The lady of Shalott

She left the web, she left the loom,

she made three paces through the room,

she saw the water-lily bloom,

she saw the helmet and the plume,

se look'd down to Camelot.

Out flew the web and floated wide;

he mirror crack'd from side to side;

"The curse is come upon me," cried

The Lady of Shalott.

... down she came and found a boat

beneath a willow left afloat,

and around about the prow she wrote

The Lady of Shalott.

And down the river's dim expanse

like some bold seer in a trance,

seeing all his own mischance --

with a glassy countenance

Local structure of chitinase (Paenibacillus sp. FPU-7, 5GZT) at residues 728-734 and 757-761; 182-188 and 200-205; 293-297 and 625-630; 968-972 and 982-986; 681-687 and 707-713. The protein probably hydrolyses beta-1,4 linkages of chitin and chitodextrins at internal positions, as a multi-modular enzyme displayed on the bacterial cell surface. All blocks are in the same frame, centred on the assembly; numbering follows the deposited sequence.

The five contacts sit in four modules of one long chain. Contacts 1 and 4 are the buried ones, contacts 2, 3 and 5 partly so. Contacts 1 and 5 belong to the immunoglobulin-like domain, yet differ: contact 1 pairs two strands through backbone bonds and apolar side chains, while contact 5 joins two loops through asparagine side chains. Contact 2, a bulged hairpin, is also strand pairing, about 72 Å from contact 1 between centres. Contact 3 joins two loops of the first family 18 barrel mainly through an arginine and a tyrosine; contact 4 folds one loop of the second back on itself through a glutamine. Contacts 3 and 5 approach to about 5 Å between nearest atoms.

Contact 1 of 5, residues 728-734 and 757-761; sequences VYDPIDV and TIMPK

did she look to Camelot.

And at the closing of the day

she loosed the chain, and down she lay;

the broad stream bore her far away,

The Lady of Shalott.

Lying, robed in snowy white

that loosely flew to left and right --

the leaves upon her falling light --

thro' the noises of the night,

she floated down to Camelot:

and as the boat-head wound along

the willowy hills and fields among,

they heard her singing her last song,

The Lady of Shalott.

Heard a carol, mournful, holy,

Chanted loudly, chanted lowly,

till her blood was frozen slowly,

and her eyes were darkened wholly,

turn'd to tower'd Camelot.

For ere she reach'd upon the tide

the first house by the water-side,

singing in her song she died,

The Lady of Shalott.

A. Tennyson

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